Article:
The Chief Justice’s casual citation of these cases might lead one to believe they are part of a larger collection of cases in which we said that the Constitution impelled us to train a skeptical eye on a state court’s portrayal of state law. But one would be hard pressed, I think, to find additional cases that fit the mold. As Justice Breyer convincingly explains, this case involves nothing close to the kind of recalcitrance by a state high court that warrants extraordinary action by this Court. The Florida Supreme Court concluded that counting every legal vote was the overriding concern of the Florida Legislature when it enacted the State’s Election Code. The court surely should not be bracketed with state high courts of the Jim Crow South.
. . . The extraordinary setting of this case has obscured the ordinary principle that dictates its proper resolution: Federal courts defer to state high courts’ interpretations of their state’s own law. This principle reflects the core of federalism, on which all agree. . . . Were the other members of this Court as mindful as they generally are of our system of dual sovereignty, they would affirm the judgment of the Florida Supreme Court.
I agree with Justice Stevens that petitioners have not presented a substantial equal protection claim. Ideally, perfection would be the appropriate standard for judging the recount. But we live in an imperfect world, one in which thousands of votes have not been counted. I cannot agree that the recount adopted by the Florida court, flawed as it may be, would yield a result any less fair or precise than the certification that preceded that recount.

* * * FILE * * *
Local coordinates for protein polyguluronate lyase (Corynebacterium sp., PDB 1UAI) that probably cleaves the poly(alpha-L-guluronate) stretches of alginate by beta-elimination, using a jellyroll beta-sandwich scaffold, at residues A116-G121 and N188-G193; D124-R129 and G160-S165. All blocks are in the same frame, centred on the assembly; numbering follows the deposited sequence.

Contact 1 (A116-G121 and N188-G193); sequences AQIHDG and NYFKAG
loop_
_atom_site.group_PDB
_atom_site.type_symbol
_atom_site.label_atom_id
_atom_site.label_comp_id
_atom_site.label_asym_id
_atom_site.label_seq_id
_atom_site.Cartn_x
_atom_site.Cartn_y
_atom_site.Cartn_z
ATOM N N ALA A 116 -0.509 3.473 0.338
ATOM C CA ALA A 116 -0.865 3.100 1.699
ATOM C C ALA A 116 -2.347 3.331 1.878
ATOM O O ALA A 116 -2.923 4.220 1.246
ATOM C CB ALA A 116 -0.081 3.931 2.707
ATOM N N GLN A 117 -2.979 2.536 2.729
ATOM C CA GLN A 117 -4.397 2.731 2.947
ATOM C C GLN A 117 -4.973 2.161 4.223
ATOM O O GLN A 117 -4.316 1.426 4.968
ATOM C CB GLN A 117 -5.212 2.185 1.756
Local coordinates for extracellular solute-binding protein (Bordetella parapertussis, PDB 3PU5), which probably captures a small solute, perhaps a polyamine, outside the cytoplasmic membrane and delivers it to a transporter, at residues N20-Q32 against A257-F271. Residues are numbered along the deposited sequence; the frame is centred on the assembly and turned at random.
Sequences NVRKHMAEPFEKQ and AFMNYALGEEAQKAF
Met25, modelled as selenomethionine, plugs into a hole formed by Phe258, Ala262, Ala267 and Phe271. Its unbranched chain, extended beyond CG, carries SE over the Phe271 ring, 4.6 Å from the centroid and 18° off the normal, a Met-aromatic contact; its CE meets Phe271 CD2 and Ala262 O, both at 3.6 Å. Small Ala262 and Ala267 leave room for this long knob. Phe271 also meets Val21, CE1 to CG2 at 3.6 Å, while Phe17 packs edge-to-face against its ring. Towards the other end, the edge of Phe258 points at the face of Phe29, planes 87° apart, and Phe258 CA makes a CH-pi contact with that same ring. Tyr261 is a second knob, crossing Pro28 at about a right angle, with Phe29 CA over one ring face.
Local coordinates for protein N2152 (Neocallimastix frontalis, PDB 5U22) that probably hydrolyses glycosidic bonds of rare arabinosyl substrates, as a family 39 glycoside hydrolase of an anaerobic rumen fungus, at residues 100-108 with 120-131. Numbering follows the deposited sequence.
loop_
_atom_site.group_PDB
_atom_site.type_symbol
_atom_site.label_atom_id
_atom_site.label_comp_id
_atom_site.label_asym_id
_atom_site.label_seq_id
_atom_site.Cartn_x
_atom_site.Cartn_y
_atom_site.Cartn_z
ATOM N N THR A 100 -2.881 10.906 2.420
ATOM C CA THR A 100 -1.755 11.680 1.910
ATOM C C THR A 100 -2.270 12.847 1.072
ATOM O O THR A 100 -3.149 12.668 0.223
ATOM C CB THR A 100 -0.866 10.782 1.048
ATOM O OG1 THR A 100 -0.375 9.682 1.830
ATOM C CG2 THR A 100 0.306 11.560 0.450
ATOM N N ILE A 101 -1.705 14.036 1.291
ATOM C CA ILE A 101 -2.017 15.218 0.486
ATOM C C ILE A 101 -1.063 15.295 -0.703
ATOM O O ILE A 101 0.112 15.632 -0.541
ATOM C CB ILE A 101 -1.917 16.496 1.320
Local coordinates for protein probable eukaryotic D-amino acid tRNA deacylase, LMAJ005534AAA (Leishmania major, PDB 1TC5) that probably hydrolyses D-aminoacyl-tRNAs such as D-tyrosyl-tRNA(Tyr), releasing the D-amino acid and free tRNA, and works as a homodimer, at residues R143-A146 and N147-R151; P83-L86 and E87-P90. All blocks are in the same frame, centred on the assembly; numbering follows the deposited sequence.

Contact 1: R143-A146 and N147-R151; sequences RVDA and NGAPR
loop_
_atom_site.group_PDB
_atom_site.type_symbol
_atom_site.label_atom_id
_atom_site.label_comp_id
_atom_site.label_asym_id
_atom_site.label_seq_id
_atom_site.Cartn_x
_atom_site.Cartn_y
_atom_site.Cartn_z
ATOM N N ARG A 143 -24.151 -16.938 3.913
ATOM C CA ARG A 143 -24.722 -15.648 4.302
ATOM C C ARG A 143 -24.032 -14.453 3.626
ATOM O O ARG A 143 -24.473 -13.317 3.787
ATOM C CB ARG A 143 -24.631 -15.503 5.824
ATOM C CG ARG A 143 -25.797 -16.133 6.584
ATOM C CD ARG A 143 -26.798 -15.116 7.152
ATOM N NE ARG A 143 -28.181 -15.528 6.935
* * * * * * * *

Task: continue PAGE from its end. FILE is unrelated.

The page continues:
. . . The Court assumes that time will not permit “orderly judicial review of any disputed matters that might arise.” But no one has doubted the good faith and diligence with which Florida election officials, attorneys for all sides of this controversy, and the courts of law have performed their duties. Notably, the Florida Supreme Court has produced two substantial opinions within 29 hours of oral argument. In sum, the Court’s conclusion that a constitutionally adequate recount is impractical is a prophecy the Court’s own judgment will not allow to be tested. Such an untested prophecy should not decide the Presidency of the United States.